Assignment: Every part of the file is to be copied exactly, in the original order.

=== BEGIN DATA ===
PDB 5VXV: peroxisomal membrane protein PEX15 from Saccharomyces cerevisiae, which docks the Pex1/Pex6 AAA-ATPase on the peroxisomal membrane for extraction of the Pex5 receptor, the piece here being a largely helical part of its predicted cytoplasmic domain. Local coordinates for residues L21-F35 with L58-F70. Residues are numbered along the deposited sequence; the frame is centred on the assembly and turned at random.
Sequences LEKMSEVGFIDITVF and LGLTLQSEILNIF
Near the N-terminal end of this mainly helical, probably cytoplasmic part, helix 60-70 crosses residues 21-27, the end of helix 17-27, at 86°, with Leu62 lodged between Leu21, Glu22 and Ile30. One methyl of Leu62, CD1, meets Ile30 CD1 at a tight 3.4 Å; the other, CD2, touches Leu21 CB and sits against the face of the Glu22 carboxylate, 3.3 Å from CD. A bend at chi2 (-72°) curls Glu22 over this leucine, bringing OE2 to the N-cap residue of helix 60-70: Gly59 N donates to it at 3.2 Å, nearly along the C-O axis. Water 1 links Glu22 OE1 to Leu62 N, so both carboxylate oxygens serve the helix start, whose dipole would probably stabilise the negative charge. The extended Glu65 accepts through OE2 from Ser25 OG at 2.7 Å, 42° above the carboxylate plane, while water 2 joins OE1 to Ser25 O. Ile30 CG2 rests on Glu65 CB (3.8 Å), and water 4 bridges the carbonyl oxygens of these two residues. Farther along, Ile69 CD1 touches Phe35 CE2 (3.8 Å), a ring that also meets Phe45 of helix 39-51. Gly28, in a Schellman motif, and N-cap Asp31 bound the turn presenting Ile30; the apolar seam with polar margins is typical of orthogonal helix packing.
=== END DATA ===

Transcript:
PDB 5VXV: peroxisomal membrane protein PEX15 from Saccharomyces cerevisiae, which docks the Pex1/Pex6 AAA-ATPase on the peroxisomal membrane for extraction of the Pex5 receptor, the piece here being a largely helical part of its predicted cytoplasmic domain. Local coordinates for residues L21-F35 with L58-F70. Residues are numbered along the deposited sequence; the frame is centred on the assembly and turned at random.
Sequences LEKMSEVGFIDITVF and LGLTLQSEILNIF
Near the N-terminal end of this mainly helical, probably cytoplasmic part, helix 60-70 crosses residues 21-27, the end of helix 17-27, at 86°, with Leu62 lodged between Leu21, Glu22 and Ile30. One methyl of Leu62, CD1, meets Ile30 CD1 at a tight 3.4 Å; the other, CD2, touches Leu21 CB and sits against the face of the Glu22 carboxylate, 3.3 Å from CD. A bend at chi2 (-72°) curls Glu22 over this leucine, bringing OE2 to the N-cap residue of helix 60-70: Gly59 N donates to it at 3.2 Å, nearly along the C-O axis. Water 1 links Glu22 OE1 to Leu62 N, so both carboxylate oxygens serve the helix start, whose dipole would probably stabilise the negative charge. The extended Glu65 accepts through OE2 from Ser25 OG at 2.7 Å, 42° above the carboxylate plane, while water 2 joins OE1 to Ser25 O. Ile30 CG2 rests on Glu65 CB (3.8 Å), and water 4 bridges the carbonyl oxygens of these two residues. Farther along, Ile69 CD1 touches Phe35 CE2 (3.8 Å), a ring that also meets Phe45 of helix 39-51. Gly28, in a Schellman motif, and N-cap Asp31 bound the turn presenting Ile30; the apolar seam with polar margins is typical of orthogonal helix packing.